Many people engage in creative writing, but how best to teach such a subject? In a new study, Professor Björn Sundmark has worked with high school students to help develop a learning method which uses images to inspire.

“The purpose was to practice the language and the ability to write, both through understanding how literature works and to train creativity,” says the professor of English literature at Malmö University.

Analysing a text based on critical concepts such as perspective, character and environment can become sterile.

Björn Sundmark

He finds that working with pictures is one step forward in improving teaching methods in language development and literature. People's creativity is triggered in different ways; for many, the visual is important, and teachers can benefit from this, Sundmark believes.

Two sets of pictures were used in the exercises studied. On one hand, Snow White illustrations that were recognisable to many, and on the other hand, illustrations linked to the Bible’s Book of Judges, which were much more difficult to place. The fact that the biblical pictures were inspired by the Arctic environment and culture made them even more difficult to recognise.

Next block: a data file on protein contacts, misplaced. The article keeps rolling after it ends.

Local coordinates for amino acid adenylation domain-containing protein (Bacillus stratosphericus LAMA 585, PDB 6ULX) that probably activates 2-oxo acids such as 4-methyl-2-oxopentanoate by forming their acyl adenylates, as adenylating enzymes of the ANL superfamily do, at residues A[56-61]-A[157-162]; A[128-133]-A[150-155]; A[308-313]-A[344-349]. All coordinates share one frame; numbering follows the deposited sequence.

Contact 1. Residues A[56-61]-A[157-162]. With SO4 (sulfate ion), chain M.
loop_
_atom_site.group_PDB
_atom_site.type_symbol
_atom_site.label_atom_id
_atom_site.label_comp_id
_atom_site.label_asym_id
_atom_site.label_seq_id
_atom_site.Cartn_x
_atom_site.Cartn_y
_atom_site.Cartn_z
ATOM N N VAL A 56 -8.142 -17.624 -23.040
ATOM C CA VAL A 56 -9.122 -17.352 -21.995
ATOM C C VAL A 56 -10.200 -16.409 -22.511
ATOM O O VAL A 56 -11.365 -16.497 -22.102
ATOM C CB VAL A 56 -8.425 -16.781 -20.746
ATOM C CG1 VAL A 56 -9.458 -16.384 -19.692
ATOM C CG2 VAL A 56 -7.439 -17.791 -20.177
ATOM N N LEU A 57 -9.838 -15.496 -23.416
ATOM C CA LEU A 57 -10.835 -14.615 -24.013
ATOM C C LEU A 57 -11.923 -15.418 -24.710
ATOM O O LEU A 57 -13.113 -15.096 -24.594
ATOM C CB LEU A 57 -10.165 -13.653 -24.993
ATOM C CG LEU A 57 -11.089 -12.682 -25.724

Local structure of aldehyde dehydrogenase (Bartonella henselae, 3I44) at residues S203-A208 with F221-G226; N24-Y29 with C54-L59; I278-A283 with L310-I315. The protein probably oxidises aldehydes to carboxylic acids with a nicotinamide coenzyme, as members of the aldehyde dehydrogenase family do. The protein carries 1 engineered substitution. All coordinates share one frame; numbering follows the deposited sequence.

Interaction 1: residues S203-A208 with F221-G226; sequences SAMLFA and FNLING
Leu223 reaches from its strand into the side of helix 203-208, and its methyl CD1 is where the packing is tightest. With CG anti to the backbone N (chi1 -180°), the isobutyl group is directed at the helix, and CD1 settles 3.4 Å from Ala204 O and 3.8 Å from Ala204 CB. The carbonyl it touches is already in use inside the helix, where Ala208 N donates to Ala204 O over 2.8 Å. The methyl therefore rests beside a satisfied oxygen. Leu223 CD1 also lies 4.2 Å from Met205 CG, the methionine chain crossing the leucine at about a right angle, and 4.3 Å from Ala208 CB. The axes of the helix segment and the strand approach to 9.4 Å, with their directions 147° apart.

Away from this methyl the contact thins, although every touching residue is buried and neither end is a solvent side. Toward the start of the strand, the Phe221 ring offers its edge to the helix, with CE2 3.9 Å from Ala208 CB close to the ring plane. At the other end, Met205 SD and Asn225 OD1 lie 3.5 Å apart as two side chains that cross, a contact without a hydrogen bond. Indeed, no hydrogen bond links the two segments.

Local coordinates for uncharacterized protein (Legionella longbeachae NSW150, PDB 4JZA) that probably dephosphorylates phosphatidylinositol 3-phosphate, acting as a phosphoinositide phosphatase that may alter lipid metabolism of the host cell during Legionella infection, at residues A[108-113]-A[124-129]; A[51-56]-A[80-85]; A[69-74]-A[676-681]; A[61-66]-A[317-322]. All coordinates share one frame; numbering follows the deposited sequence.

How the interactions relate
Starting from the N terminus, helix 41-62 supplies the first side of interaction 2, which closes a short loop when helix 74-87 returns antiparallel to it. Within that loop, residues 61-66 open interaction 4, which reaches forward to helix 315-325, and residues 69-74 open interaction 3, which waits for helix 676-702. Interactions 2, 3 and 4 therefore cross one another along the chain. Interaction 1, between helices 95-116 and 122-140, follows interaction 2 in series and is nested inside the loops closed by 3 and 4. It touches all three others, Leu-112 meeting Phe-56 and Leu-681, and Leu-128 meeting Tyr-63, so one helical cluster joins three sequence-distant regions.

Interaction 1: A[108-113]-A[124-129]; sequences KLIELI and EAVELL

Together, the students arranged the images and created a narrative with short texts. When they were united in a group, they then wrote each piece of the story individually before the groups presented their respective stories orally.

The researchers studied the group work, the stories and the written reflections that students later wrote. The results showed that both the interpretive, collaborative and creative steps in the exercise created an opportunity for learning.

“Analysing a text based on critical concepts such as perspective, character and environment can become sterile. If you work with the story yourself, it becomes more "hands on" and easy to understand.”
The fact that the groups interpreted the images together and decided on a genre also contributed to them having to adopt a certain style of writing. This broadened the vocabulary and knowledge of how literature works.

“When it comes to creative writing, we are stuck in the delusion that the individual should express themselves, but it can be valuable to think, correct and discuss together, especially when starting from an existing genre. If, for example, you have decided on the horror genre, you have to work with horror conventions.”

The benefit of exercise is also motivation: “I haven’t come across a student who does not find the exercise fun. It's about getting people to be creative and become advanced language users. And when they see that they have written a cool story with the help of the pictures, it is redemptive,” says Sundmark.

The method is widely used by authors – Stephen King is one such example – according to the professor. Making stories together based on pictures works for all levels and ages, even younger children and students.

“You can then use fewer pictures, for example arrange them based on what seems logical or well-known and talk about them. And then discover what happens if you then change the order of some of the pictures?”